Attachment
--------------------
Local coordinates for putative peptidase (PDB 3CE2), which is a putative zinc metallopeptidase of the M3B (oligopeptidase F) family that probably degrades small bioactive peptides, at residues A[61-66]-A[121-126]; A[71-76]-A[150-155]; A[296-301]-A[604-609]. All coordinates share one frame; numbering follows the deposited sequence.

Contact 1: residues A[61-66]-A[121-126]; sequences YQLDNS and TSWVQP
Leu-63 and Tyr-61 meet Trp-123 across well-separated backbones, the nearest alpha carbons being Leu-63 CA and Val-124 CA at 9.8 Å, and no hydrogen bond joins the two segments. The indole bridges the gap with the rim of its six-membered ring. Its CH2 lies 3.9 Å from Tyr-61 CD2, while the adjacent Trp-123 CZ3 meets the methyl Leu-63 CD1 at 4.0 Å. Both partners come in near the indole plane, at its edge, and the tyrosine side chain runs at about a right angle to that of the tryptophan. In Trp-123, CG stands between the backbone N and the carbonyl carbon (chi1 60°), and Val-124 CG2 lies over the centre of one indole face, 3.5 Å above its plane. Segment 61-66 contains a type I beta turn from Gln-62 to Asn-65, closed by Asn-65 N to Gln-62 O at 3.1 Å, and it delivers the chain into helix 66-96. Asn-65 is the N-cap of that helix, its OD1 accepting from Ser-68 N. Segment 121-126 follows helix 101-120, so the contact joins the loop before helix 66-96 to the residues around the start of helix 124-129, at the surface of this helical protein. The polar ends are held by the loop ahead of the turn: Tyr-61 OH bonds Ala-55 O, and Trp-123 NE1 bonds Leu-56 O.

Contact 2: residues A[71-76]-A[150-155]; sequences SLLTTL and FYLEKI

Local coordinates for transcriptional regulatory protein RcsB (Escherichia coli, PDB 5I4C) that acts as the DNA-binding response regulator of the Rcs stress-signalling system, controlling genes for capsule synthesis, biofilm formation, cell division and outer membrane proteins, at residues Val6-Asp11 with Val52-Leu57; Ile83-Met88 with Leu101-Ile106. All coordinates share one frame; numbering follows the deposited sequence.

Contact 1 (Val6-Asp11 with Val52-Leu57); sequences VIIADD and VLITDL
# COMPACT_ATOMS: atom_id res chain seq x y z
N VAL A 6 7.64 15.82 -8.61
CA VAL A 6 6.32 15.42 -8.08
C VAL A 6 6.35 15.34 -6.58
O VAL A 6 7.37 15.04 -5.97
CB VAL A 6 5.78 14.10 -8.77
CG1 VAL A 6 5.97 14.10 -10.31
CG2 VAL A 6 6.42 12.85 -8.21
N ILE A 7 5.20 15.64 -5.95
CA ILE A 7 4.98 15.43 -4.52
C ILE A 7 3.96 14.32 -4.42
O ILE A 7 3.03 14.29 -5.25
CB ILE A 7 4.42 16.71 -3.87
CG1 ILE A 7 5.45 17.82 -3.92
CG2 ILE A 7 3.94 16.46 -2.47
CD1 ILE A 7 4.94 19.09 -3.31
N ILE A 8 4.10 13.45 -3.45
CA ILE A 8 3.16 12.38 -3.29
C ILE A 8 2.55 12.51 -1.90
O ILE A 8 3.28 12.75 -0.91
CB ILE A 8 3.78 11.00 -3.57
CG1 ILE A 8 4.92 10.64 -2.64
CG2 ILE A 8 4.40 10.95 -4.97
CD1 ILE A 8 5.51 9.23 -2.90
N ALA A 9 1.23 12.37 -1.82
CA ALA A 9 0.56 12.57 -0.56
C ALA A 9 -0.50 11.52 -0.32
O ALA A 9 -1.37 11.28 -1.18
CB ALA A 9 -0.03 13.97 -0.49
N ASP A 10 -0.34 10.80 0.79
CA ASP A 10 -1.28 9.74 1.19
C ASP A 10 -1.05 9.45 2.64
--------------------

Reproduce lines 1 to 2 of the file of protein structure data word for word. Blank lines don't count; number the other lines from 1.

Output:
Local coordinates for putative peptidase (PDB 3CE2), which is a putative zinc metallopeptidase of the M3B (oligopeptidase F) family that probably degrades small bioactive peptides, at residues A[61-66]-A[121-126]; A[71-76]-A[150-155]; A[296-301]-A[604-609]. All coordinates share one frame; numbering follows the deposited sequence.

Contact 1: residues A[61-66]-A[121-126]; sequences YQLDNS and TSWVQP